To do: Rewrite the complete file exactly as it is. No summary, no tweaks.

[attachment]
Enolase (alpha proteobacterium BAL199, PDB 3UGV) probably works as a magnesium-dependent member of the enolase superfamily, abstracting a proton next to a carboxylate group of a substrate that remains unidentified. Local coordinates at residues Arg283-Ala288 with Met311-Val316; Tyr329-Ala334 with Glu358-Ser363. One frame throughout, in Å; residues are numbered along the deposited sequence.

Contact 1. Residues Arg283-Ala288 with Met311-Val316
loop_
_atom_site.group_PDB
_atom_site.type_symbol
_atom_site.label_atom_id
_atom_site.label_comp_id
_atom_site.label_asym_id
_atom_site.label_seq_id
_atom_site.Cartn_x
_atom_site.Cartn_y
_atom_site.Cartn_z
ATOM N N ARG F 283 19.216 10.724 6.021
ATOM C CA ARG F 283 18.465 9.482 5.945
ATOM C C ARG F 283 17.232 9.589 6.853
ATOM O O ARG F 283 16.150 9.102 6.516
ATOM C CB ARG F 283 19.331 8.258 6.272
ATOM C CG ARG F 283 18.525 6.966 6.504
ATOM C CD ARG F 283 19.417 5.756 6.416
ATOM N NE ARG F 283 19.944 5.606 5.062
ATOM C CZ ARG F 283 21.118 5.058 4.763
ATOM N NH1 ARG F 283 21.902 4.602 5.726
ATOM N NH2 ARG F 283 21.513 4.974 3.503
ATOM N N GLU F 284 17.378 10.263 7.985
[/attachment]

Enolase (alpha proteobacterium BAL199, PDB 3UGV) probably works as a magnesium-dependent member of the enolase superfamily, abstracting a proton next to a carboxylate group of a substrate that remains unidentified. Local coordinates at residues Arg283-Ala288 with Met311-Val316; Tyr329-Ala334 with Glu358-Ser363. One frame throughout, in Å; residues are numbered along the deposited sequence.

Contact 1. Residues Arg283-Ala288 with Met311-Val316
loop_
_atom_site.group_PDB
_atom_site.type_symbol
_atom_site.label_atom_id
_atom_site.label_comp_id
_atom_site.label_asym_id
_atom_site.label_seq_id
_atom_site.Cartn_x
_atom_site.Cartn_y
_atom_site.Cartn_z
ATOM N N ARG F 283 19.216 10.724 6.021
ATOM C CA ARG F 283 18.465 9.482 5.945
ATOM C C ARG F 283 17.232 9.589 6.853
ATOM O O ARG F 283 16.150 9.102 6.516
ATOM C CB ARG F 283 19.331 8.258 6.272
ATOM C CG ARG F 283 18.525 6.966 6.504
ATOM C CD ARG F 283 19.417 5.756 6.416
ATOM N NE ARG F 283 19.944 5.606 5.062
ATOM C CZ ARG F 283 21.118 5.058 4.763
ATOM N NH1 ARG F 283 21.902 4.602 5.726
ATOM N NH2 ARG F 283 21.513 4.974 3.503
ATOM N N GLU F 284 17.378 10.263 7.985